With fall visitorship nearly tripling in recent years, the observatory now has a seasonal staff of more than 20 people, including bird counters and bird banders, public outreach and education staff. The observatory’s budget has topped $200,000 annually. About 80% of the visitors are from outside the area, making Hawk Ridge a prime tourist destination.
“But it’s also a popular sport for residents to enjoy nature, to access Duluth’s wooded areas, all year long," Peterson noted. “And what they have planned is only going to add to that enjoyment.”
How to comment
To see more about the Hawk Ridge plan now in front of the city Parks and Recreation Commission, and to make comments on the plan, go to the city’s website at duluthmn.gov/parks/parks-planning/progress-in-the-park/hawk-ridge.
Hawk Ridge history
Hawk Ridge has been famous for hawks for a century, at first by people who went there to shoot them.
In 1972, the Duluth Audubon Society, through fundraising efforts and a loan from the Minnesota Chapter of the Nature Conservancy, donated funds to the city of Duluth to purchase 115 acres on the highest part of the ridge and designate it a nature reserve to protect the migrating birds. In 1973, another 250 acres were acquired from St. Louis County and conveyed to the city with conditions for the nature reserve.
Hawk Ridge Bird Observatory is a 501(c)(3) nonprofit charitable organization that was incorporated in 2004 as a successor to the Duluth Audubon Society that had overseen the site.
The city officially owns the land, while the observatory manages the 365-acre natural area high on the hill in eastern Duluth, called Hawk Ridge Nature Reserve, under a trust agreement with the city. It’s a similar relationship the city has at Chester Bowl and Hartley Nature Area.
Each spring, Duluth is the bald eagle capital of the world
What goes south, for birds anyhow, must come back north. And the folks at Hawk Ridge have discovered in recent years that Duluth isn’t just a great fall birding hotspot — it’s also a great spot in spring.
Each spring, the bird counters of Hawk Ridge Bird Observatory pick up stakes and move west — to western Duluth, that is — for the best seat in North America to watch northward migrating bald eagles.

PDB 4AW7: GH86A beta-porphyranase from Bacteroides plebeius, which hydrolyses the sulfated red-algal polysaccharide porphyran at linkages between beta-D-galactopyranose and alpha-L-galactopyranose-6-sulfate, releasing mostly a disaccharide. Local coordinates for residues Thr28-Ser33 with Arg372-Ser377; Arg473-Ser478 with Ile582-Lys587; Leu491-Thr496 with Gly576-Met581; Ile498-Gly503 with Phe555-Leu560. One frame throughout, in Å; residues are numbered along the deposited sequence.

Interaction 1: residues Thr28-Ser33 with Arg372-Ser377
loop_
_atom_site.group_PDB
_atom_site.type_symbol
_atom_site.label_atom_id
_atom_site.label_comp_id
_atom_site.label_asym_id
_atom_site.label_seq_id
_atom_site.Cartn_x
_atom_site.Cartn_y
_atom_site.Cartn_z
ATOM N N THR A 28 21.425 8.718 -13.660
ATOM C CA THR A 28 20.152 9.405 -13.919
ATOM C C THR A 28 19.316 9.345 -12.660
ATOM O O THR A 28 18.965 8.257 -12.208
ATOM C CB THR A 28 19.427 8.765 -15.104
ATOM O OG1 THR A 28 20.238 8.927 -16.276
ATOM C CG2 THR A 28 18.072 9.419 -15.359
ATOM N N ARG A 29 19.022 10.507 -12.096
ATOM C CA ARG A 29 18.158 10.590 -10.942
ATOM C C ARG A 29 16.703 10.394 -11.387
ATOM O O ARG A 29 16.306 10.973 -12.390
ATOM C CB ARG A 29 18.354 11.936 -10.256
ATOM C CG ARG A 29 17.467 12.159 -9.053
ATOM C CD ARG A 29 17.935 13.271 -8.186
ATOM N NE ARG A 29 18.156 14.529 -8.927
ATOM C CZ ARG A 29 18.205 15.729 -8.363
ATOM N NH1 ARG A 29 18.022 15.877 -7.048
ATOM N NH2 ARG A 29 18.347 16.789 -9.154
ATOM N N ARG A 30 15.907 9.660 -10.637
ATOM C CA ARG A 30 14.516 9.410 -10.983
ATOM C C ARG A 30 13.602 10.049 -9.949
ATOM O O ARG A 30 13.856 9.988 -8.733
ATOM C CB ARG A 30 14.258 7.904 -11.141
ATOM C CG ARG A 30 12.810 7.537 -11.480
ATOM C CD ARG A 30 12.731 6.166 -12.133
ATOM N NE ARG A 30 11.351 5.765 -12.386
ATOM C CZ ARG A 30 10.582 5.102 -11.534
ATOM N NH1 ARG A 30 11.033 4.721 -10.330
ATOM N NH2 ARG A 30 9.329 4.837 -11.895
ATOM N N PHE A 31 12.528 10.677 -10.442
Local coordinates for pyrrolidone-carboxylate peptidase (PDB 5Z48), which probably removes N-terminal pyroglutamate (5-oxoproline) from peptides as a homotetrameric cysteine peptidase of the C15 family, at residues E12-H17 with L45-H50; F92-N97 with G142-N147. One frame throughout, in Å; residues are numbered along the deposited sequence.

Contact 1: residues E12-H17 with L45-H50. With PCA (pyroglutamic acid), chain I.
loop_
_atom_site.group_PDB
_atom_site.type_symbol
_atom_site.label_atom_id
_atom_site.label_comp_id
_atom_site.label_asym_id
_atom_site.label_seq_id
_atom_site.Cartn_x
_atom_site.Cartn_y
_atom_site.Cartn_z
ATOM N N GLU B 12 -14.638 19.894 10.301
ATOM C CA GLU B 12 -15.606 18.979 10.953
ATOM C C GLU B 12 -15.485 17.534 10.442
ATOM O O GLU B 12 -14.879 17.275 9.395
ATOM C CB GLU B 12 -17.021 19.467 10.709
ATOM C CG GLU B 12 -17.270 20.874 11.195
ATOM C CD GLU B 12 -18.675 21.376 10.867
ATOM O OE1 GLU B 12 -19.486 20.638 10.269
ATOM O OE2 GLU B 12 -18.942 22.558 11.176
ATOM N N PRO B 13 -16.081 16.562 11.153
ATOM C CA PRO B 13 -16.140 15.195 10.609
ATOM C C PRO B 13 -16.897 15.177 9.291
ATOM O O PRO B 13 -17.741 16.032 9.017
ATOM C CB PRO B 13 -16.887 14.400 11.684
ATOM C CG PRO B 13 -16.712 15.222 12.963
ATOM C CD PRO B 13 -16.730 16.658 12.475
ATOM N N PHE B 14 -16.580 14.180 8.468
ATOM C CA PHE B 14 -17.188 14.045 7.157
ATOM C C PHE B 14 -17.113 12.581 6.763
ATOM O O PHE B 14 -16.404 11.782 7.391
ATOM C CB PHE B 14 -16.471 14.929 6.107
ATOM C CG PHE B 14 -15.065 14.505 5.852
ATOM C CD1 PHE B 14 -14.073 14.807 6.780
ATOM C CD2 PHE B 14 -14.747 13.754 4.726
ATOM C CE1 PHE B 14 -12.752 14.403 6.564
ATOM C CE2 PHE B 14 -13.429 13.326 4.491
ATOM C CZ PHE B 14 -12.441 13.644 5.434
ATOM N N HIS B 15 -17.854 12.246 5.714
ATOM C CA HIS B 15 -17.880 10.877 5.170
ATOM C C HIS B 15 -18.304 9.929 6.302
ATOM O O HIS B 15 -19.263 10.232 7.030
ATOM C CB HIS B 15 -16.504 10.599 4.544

Bird counter extraordinaire Frank Nicoletti starts counting March 1 each spring and will be there through May, either near Enger Tower or the Thompson Hill rest area, depending on the winds that day. The public is invited to stop by and watch the eagles soar.
It turns out the eagles tend to fly over the city’s western hillside on their way north more than over the eastern hillside, where Hawk Ridge is located and where they are seen on their way south.
The birds are seeking thermals — upward air currents — as they skirt around the western tip of Lake Superior on their way to their nesting sites in northern Minnesota and Canada. These birds have come from southern Minnesota along the Mississippi River, from southern Wisconsin and other points south, from where warmer winters offered open water and open fields to hunt on.
Thirty years ago, few people believed Nicoletti when he surmised that thousands of eagles were winging north over Duluth in spring. Now, in the years since he started an official count, he’s averaged more than 26,000 raptors each spring.
In fact, during the spring migration, this is the best spot to see bald eagles anywhere in North America. On March 21, 2019, the expert counters here tallied a record-breaking 1,076 bald eagles in one day, the most ever recorded in a single day anywhere in the world. During the entire spring 2019 migration season, roughly March and April for bald eagles, counters tallied 7,727 bald eagles flying over Duluth, also a record-breaking season. In all, more than 30,000 raptors were counted here in 2019.
For more information on the Hawk Ridge spring bird count, including live updates of the current migration tally, go to hawkridge.org/research/bird-monitoring .
John Myers reports on the outdoors, environment and natural resources for the Duluth News Tribune. He can be reached at firstname.lastname@example.org .